In another violation of the right to a fair trial, he issued a decree to hold trials for 140 people (accused in the Bab Al-Sheareya case) inside Abu-Zaabal Prison, instead of the original trial location of South Cairo Court of First Instance.
The arrests began with the arrest by the military of the elected President Mohamed Morsi and the presidential team, who were immediately detained at an undisclosed location, until now. At the time, the military arrested the President and the presidential team consisting of Ahmed Abdel-Aati, Essam Haddad, Ayman Ali, Asaad Al-Sheikha, Khaled Kazaz, Abdel-Meguid Mashaly, Rifa’a Al-Tahtawi, Ayman Al-Sirefi and Ayman Al-Hodhod, on July 3, 2013.
In the Constitution, the president enjoys impunity, being the supreme commander of the armed forces, and therefore his arrest and detention are considered unlawful arbitrary actions.
Moreover, the arrest of President Mohamed Morsi and his presidential team is a violation of the right to liberty and security enshrined in Article 9 of the International Covenant on Civil and Political Rights, as well as a violation of article 14 of the same Covenant regarding the right to legal procedures and a fair trial.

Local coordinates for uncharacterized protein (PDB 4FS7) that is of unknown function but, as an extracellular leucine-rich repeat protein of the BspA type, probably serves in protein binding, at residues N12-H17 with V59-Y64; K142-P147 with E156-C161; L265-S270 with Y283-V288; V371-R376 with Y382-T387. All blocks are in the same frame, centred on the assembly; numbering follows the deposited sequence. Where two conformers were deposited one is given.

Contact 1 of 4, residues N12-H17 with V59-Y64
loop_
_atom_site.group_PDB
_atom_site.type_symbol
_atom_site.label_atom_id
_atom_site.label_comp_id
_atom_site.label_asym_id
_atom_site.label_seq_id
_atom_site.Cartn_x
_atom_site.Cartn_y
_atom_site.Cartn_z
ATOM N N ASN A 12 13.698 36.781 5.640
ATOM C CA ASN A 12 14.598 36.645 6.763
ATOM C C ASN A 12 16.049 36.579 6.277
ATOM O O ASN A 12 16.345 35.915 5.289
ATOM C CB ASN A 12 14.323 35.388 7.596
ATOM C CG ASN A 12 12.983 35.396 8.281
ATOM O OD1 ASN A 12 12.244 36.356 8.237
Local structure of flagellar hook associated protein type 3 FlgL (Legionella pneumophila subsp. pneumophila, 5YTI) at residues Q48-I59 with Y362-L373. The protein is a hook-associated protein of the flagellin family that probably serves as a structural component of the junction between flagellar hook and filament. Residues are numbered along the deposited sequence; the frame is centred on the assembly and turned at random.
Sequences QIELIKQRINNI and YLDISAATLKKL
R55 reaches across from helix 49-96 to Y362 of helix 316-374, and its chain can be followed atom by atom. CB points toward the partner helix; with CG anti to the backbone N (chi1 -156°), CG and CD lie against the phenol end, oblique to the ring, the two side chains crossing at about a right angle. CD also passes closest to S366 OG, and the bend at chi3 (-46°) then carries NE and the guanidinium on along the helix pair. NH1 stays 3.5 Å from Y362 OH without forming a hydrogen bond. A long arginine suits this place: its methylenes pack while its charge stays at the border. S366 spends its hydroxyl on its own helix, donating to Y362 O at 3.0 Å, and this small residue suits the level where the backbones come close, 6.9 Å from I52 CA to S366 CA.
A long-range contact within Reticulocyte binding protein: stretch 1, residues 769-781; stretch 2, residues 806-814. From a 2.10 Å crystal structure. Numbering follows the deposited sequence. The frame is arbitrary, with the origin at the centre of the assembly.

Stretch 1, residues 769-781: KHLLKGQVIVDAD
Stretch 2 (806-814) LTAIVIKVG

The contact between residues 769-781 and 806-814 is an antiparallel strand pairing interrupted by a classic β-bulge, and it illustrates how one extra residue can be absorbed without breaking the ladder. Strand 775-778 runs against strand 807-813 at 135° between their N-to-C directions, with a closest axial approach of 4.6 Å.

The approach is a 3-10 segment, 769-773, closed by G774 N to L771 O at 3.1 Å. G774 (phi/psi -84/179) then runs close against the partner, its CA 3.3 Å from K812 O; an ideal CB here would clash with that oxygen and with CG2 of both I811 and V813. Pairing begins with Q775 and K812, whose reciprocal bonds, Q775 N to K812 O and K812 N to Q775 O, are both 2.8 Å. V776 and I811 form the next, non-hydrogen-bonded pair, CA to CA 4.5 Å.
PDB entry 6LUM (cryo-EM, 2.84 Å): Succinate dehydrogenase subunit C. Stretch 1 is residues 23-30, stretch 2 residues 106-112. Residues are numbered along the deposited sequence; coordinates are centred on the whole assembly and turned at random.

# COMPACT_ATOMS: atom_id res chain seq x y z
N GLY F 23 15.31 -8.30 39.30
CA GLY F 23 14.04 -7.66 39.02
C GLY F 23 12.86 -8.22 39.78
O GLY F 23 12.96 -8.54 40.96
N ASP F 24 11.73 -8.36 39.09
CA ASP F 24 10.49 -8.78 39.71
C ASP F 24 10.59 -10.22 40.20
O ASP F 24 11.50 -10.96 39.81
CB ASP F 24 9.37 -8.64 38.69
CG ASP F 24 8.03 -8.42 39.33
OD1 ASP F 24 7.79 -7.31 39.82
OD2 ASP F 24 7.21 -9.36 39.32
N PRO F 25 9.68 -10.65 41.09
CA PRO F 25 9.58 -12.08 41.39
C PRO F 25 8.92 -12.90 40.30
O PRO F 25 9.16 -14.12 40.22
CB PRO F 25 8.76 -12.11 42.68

The 1973 Convention to prevent and punish crimes against Internationally Protected Persons, which includes diplomatic agents, states that "the Head of State, Minister of Foreign Affairs, and official representatives of the State or governmental organization who is entitled to be protected in a foreign country" the Convention "criminalizes each State party to any violation against any person who enjoys international protection, whether that violation is intentional murder, abduction, personal assault, curbing his freedom, or dangerous attacks on his official places of work, his correspondence, or his means of transportation, or the threat of or attempts to undertake such attacks, and makes such acts punishable with appropriate penalties that take into account the nature of relevant dangers" and regards anyone threatening or attempting to carry out those attacks a complicit partner in those attacks.